Testimony given yesterday to the Senate Committee on Foreign Relations seems likely to deepen debates over the robustness of the Obama administration’s approach to Iran, many of which have become proxies for more narrow debates over the degree to which Congress should have a voice in approving any comprehensive deal with Iran.
Analysts, lawmakers, and journalists have for months focused on the terms of the interim Joint Plan of Action (JPA). Scrutiny continued yesterday, with undersecretaries from the Treasury and State Departments – David Cohen [PDF] and Wendy Sherman [PDF], respectively – scrambling to assure lawmakers that the international sanctions regime against Iran is holding. The administration has staked its credibility on the notion that the limited financial relief provided by the JPA would not trigger further erosions in the regime. Critics had immediately worried that a feeding frenzy would take hold, with countries and companies scrambling to avoid getting left behind as Iran’s markets reopened, only to be met with derision by White House-linked analysts and surrogates.
Empirical evidence that is unkind to the White House’s position has been piling up with increasing tempo since the JPA was implemented last month. Sherman and Cohen sought to convince lawmakers that the White House was committed to enforcing remaining sanctions and halting an increasingly undeniable rush back into Iran.
Mark Dubowitz, executive director of the Foundation for Defense of Democracies, provided skeptical testimony [PDF] on the point:
The U.S. Congress and President Obama closed this “golden loophole” in January 2013. At the time, the Obama administration could have taken action against Halkbank, which processed these sanctions-busting transactions, using the sanctions already in place to cut the bank off from the U.S. financial system. Instead, the administration lobbied Congress to make sure the legislation that closed this loophole did not take effect for six months—effectively ensuring that the gold transactions continued apace until July 1. That helped Iran accrue billions of dollars more in gold, further undermining the sanctions regime.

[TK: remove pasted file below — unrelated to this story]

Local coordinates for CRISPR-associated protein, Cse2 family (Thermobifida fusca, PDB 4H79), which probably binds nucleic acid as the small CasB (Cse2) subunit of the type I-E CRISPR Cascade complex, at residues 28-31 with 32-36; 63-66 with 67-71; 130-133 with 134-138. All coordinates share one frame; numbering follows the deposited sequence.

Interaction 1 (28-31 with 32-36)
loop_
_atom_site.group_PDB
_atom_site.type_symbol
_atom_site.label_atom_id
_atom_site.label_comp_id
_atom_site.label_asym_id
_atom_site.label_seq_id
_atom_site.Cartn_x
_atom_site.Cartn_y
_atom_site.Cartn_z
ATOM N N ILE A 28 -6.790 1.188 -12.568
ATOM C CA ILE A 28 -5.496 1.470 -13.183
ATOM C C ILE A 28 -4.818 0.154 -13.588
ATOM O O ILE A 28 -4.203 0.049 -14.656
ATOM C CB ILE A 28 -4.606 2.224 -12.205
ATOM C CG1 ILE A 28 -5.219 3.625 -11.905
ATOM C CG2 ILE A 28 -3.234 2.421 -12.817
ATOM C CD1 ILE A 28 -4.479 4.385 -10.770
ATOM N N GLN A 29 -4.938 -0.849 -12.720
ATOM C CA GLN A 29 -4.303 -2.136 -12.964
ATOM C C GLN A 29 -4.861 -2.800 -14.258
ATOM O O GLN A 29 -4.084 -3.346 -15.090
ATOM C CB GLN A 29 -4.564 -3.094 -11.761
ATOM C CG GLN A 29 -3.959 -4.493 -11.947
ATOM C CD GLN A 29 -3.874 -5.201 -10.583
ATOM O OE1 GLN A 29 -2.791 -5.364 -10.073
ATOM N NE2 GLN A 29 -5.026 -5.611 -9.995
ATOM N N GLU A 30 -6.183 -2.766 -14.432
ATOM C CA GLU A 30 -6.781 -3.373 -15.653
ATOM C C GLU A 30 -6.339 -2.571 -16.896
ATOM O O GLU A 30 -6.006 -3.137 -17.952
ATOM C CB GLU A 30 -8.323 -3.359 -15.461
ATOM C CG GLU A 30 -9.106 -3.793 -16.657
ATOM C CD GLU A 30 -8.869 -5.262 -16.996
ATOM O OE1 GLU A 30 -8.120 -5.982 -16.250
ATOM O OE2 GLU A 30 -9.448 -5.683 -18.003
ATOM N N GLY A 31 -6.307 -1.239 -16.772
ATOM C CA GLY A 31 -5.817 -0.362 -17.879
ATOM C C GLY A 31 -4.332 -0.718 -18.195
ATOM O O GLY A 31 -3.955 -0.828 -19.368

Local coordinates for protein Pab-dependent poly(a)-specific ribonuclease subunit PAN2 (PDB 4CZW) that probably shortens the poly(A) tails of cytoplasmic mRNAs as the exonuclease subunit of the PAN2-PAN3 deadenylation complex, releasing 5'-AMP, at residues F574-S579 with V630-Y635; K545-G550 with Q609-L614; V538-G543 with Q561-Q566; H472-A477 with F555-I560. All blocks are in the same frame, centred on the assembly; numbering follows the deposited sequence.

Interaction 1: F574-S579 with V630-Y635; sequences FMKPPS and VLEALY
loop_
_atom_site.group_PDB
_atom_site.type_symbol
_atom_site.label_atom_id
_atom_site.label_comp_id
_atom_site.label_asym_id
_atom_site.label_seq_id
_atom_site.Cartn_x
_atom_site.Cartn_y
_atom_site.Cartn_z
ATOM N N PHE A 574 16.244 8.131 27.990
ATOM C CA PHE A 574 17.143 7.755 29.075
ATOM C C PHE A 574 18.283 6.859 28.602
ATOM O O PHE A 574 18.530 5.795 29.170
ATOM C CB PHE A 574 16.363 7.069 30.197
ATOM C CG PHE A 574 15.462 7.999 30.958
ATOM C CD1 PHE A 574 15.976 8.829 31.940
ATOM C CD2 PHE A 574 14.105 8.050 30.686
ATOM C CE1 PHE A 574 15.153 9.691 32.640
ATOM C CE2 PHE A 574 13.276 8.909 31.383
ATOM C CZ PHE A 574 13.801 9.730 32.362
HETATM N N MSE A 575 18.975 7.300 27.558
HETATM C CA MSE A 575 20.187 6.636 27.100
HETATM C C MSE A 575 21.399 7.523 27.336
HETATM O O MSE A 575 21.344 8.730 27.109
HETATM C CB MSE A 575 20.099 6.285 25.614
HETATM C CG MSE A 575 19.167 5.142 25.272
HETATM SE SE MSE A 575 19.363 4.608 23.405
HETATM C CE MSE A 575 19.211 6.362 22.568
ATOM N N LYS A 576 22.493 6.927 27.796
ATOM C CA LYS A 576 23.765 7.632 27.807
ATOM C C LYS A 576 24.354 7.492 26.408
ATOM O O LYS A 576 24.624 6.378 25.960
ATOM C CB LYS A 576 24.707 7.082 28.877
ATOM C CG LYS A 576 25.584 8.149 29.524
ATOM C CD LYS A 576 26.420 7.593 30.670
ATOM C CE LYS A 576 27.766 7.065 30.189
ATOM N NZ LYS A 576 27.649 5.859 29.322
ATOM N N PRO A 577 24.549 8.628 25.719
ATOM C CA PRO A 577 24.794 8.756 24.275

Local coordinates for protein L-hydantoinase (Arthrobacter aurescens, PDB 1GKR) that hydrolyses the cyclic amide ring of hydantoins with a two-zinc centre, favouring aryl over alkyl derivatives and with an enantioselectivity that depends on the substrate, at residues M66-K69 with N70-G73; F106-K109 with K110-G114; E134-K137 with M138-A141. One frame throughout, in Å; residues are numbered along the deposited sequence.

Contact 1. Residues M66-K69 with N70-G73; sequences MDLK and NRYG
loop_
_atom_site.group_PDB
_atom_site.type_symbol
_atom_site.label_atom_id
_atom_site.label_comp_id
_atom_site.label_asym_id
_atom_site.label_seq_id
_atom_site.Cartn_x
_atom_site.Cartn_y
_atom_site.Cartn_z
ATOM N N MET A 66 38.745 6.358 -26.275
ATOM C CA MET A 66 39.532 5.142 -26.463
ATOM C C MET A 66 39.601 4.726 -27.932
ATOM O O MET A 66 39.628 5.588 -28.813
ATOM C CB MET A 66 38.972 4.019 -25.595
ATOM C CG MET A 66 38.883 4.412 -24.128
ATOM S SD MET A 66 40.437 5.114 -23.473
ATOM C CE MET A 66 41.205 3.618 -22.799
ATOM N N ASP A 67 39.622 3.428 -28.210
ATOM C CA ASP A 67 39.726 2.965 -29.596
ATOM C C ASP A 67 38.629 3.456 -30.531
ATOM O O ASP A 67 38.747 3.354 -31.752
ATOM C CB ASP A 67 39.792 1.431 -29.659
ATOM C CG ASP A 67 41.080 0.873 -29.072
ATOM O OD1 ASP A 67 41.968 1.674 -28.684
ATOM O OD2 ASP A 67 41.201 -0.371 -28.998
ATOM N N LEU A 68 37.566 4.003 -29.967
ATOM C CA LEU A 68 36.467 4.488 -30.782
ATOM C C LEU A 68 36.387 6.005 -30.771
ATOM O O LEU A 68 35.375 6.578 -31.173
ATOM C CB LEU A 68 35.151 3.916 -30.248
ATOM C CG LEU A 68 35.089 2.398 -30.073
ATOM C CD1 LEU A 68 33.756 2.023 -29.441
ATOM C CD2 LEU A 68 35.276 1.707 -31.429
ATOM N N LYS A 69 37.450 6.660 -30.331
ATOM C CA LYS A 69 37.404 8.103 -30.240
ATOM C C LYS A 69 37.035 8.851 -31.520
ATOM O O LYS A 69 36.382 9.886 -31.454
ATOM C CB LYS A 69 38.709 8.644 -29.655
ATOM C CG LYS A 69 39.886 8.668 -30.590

The implementation of the JPA and the impending start of comprehensive negotiations has also focused attention on discussions over Congress’s role in negotiations. Americans overwhelmingly favor extensive Congressional oversight of the Obama administration’s nuclear talks with Iran.
David Albright, the head of the non-partisan Institute for Science and International Security (ISIS) gave the committee [PDF] an overview of what a final deal would have to accomplish in order to verifiably put Iran’s nuclear program beyond use for weaponization. Last month ISIS published an extensive analysis, reportedly written after close consultations with U.S. officials tasked with the Iran portfolio, outlining the requirements. The ISIS report indicates that Iran would minimally have to remove 15,000 centrifuges, shut down its uranium enriching underground military bunker at Fordow, downgrade the reactor at its plutonium-production facility at Arak, and agree to a 20-year inspection regime what a successful agreement would have to include.
Albright also called attention to Iranian advances – which the regime is permitted to continue pursuing during the JPA – in developing next-generation centrifuges. Continued Iranian development of its advanced IR-2m centrifuges, Albright implied, would provide it with a stockpile that would swamp the temporary freezes mandated by the JPA. Since the centrifuges are more effective, and therefore fewer are needed, analysts fear that Iran could keep them beyond the reach of inspectors.
The upshot, Albright and others emphasized, is that under some scenarios the JPA’s six-month window would position Iran to rush toward a bomb should it choose to. Allowing Iran to extend the agreement for another six months would aggravate such concerns.
[Photo: U.S. Department of State / YouTube]